Ex-public servants face pension cut
Minister for Public Expenditure Brendan Howlin, who has political responsibility for the new Croke Park deal, will introduce legislation to cut public pay. Photograph: Dara Mac Donaill.
The Government plans special legislation to cut the pensions of the highest-paid former public servants by some 5 per cent.
Although the move is part of a general cut in all public pensions above €32,500, the greatest reductions will be imposed on senior figures who held high public office and those who led State and other public institutions.
Those affected by the measure include former taoisigh Bertie Ahern, Brian Cowen, John Bruton and Albert Reynolds and many members of the previous government.
Mr Ahern and Mr Cowen will see their pensions cut to €142,655 from €150,163 under the move; Mr Reynolds’s pension will drop to €141,513 from €148,961;and Mr Bruton’s pension will fall to €134,728 from €141,819.
Former president Mary Robinson will see her pension reduced by just under €7,000 to €132,522 while two former comptroller and auditors general, PL McDonnell and John Purcell, will see their pensions reduced by €5,735 to €108,973.
Former tánaiste Mary Harney will see her pension reduce to €123,315 from €129,805 and the pension paid to former minister for finance Charlie McCreevy will fall to €113,218 from €119,177.
The detailed measures in the new Croke Park deal were released last night by the Labour Relations Commission.
The reduction in pension entitlements will be imposed on a sliding scale starting at some 2 per cent on annual pensions in excess of €32,500 and culminating in a cut of about 5 per cent on pensions greater than €92,500.
Information provided by the Department of Public Expenditure suggests “a few hundred” retirees who held the highest-paid public jobs currently receive pensions greater than €100,000 per year.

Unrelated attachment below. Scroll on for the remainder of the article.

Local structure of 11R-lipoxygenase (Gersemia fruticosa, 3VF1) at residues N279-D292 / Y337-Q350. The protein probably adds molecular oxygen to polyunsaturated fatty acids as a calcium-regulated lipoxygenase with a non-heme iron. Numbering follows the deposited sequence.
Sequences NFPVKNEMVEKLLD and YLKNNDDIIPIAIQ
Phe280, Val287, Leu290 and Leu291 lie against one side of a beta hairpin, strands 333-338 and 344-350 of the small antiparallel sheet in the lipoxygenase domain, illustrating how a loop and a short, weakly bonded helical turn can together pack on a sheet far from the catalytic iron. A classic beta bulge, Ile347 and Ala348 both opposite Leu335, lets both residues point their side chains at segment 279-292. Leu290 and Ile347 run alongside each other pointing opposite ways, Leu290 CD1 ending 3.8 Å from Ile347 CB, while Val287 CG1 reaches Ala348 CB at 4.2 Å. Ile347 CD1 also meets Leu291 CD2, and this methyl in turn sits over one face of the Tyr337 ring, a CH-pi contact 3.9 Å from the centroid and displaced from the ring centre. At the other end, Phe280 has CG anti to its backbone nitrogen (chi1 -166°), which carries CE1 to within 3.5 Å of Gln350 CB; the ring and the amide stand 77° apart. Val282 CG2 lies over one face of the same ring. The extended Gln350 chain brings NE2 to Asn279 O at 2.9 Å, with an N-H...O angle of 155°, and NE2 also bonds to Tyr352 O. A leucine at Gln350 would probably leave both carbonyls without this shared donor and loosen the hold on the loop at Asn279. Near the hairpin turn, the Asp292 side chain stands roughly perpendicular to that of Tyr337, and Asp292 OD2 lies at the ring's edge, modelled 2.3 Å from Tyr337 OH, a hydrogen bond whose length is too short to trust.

The department said these include former presidents and former Civil Service secretaries general, and those who held offices such as director of public prosecutions, ombudsman and comptroller and auditor general.
The department said last night that judicial pensions would be cut under the new measure. Retired members of the judiciary who receive pensions in excess of €100,000 include former chief justices, former High Court and Circuit Court presidents and former Supreme Court and High Court judges.
Retired presidents of NUI colleges and retired provosts of Trinity College Dublin receive pensions greater than €100,000, as do former chief executives of State agencies such as IDA Ireland and Enterprise Ireland.
Pensioners in this category also include former hospital consultant doctors, former Garda commissioners and former chiefs of staff of the permanent Defence Forces.
Minister for Public Expenditure Brendan Howlin, who has political responsibility for the new Croke Park deal, will introduce legislation to cut public pay.
Separate legislation will be required to cut public pensions. Although the move to reduce the benefits of the highest-paid retirees is seen to be important symbolically, officials expect the cut from pensions greater than €100,000 will yield a maximum of €20 million.
Officials are confident that the generalised pension cut can be demonstrated to be a fair and proportionate response to the financial challenges faced by the State.
As well as the new Croke Park measures to cut pay, premium and overtime rates, public service staff could lose out on allowances already targeted for elimination.